Thursday, February 19, 2009

Cutting through the clutter: Will the housing bailout work?

BTW - I'm on twitter now at Grindstone_Fin - I'm not sure I'm ever going to understand their business model of what the appeal of twitter is, but it seems to be what all the kids are doing....

Onto the news of the day....

I'll start with the premise that home prices are still too high to support. It's like putting a bowling ball on your kid's toothpick bridge - it might hold for awhile, but eventually the laws of physics will win out.

If you look at regions of the US where the housing market is showing some signs of life, it includes Florida and California where prices have plummeted 50% and foreclosures are up. People will step up and buy houses when the prices are right. Unfortunately, in most parts of the country (including most of NNY) prices remain inflated and the market can not find balance with artificial price supports.

Who will the new $75 billion plan help?

1) If your mortgage debt is 80%-105% of your home's value you may be eligible to refinance. A refinance could help cut your payment 5-10%.

My observations -
a) If you have no home equity or up to 5% negative equity you really can't afford your home. No money down mortgages were part of the problem that created the housing bubble. If you're home is only worth the debt owed - you and the bank should suffer the consequences.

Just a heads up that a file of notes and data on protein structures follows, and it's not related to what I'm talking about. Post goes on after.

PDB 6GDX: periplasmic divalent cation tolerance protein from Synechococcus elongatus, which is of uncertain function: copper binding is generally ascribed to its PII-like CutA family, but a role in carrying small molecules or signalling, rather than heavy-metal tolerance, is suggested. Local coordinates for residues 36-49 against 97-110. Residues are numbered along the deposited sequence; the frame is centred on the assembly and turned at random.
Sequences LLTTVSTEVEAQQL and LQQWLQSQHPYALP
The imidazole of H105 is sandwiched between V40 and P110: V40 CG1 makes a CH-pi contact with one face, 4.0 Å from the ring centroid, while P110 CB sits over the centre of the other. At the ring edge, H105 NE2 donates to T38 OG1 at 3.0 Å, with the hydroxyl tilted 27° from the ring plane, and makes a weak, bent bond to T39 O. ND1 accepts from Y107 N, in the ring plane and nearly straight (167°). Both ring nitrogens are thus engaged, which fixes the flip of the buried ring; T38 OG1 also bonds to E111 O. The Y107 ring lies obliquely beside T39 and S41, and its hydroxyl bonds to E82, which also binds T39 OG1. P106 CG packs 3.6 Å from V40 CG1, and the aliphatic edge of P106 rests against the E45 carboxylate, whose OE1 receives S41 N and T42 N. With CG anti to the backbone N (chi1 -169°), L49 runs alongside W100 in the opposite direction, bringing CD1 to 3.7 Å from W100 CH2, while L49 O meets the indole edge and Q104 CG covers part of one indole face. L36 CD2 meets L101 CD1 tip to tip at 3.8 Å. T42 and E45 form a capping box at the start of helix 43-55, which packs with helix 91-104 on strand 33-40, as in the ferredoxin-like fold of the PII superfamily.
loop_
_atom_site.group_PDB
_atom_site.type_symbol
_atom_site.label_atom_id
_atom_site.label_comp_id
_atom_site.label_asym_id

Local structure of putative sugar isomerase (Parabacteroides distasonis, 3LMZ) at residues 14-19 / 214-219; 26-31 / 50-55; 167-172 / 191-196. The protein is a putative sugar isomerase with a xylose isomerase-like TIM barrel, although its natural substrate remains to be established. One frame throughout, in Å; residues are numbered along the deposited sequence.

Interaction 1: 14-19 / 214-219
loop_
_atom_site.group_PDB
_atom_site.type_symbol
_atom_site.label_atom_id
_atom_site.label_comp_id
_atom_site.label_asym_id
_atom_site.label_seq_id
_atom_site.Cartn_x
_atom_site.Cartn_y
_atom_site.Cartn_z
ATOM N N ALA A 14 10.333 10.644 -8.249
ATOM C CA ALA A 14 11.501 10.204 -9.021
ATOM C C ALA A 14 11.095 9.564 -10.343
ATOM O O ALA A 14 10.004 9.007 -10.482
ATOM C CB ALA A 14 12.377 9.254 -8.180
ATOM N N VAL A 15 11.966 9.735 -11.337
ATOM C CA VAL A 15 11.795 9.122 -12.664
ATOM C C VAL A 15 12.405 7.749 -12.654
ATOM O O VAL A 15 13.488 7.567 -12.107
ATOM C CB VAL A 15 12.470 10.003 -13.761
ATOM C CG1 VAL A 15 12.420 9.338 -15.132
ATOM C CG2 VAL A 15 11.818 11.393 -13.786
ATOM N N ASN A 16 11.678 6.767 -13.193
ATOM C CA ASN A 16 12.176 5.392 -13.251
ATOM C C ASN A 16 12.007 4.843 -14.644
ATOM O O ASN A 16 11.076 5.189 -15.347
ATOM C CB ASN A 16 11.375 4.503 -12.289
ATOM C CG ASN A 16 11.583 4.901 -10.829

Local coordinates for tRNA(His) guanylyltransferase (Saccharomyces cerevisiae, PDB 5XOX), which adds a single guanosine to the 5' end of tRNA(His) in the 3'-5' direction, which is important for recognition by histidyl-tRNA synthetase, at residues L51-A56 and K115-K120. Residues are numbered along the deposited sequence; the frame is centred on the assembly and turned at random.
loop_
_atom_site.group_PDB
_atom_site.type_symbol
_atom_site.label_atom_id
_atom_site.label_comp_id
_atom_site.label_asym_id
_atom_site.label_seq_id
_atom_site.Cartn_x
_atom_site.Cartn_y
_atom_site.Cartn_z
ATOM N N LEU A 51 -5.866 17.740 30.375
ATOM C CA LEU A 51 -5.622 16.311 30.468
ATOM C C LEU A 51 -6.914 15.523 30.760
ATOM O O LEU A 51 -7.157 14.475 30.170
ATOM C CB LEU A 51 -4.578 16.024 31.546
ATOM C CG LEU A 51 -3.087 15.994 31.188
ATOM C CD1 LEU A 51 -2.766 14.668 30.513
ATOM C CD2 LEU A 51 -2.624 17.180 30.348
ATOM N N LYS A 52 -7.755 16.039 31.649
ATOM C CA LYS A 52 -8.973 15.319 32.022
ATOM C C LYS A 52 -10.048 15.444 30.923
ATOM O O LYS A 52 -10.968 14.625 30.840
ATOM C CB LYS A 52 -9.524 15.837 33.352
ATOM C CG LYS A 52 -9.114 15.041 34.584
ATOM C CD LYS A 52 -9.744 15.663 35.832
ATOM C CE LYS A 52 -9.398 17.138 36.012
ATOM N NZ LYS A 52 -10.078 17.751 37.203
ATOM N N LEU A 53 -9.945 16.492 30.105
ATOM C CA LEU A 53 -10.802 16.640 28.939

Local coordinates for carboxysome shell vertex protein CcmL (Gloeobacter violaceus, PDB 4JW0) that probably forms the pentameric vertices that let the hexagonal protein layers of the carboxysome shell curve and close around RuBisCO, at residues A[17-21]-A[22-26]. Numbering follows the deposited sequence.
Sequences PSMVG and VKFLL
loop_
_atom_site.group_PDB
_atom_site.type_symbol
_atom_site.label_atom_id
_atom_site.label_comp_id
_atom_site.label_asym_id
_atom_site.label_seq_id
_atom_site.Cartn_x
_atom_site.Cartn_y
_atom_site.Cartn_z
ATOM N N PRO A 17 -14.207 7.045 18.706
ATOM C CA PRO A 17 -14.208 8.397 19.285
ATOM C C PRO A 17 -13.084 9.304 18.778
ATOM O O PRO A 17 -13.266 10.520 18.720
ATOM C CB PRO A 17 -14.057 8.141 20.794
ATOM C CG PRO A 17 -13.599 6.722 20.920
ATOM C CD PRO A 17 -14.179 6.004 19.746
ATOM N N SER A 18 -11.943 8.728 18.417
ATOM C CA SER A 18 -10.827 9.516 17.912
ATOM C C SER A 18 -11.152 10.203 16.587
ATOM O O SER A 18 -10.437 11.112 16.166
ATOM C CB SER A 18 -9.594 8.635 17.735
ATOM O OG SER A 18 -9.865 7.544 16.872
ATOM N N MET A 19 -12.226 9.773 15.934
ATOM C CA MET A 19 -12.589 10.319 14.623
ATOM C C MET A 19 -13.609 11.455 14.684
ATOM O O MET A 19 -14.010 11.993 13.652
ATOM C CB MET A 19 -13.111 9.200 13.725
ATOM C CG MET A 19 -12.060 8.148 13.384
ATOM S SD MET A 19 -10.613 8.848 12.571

b) Who is going to make the determination of loan to value? I think most home debtors think their home is still worth X while the bank might think the home is worth 50% of X. This is the great debate that will determine how many people will participate within this program.

2) The bill creates incentives for lenders to modify the terms of subprime and other loans. Participating lenders will reduce payments to no more than 38% of borrower's income, with the government matching further reductions down to 31%.

I think I've addressed this before - If you can't afford 38% of your pre-tax income going to service your debt, changing that threshold to 31% is not likely to make a material difference. After-tax, the bulk of your income is still going to be servicing debt (plus your real estate taxes are climbing).

Again, this plan seems designed to hold up prices that were never real to begin with. Consider for example, the price of an F1 Ferrari Coupe - MSRP $312k. Well, if you have to pay 20-40% down and finance the balance over 5 years, that limits the market and keeps prices in a natural balance. However, if Countrywide Ferrari Finance suddenly says they will finance up to 120% of the value with an interest only loan over 15 years and balloon payment at the end, guess what happens?

DEMAND SOARS and people that used to buy Hyundai's are lining up to buy Ferrari's. The going price jumps from $312k to $1.1 million because of demand and cheap financing. If the market changes and the price suddenly falls to $850k should we intervene to prevent millions of Americans from losing their Ferrari's? Of course not. They made a flawed financial decision based on poor judgement and loose lending terms.

Now insert a 4 bdrm ranch in Phoenix for Ferrari's in the paragraph above. Hopefully, it's clear why this bailout can't work. The Ferrari is still only worth $312k - propping it up at $850k is only delaying the inevitable.


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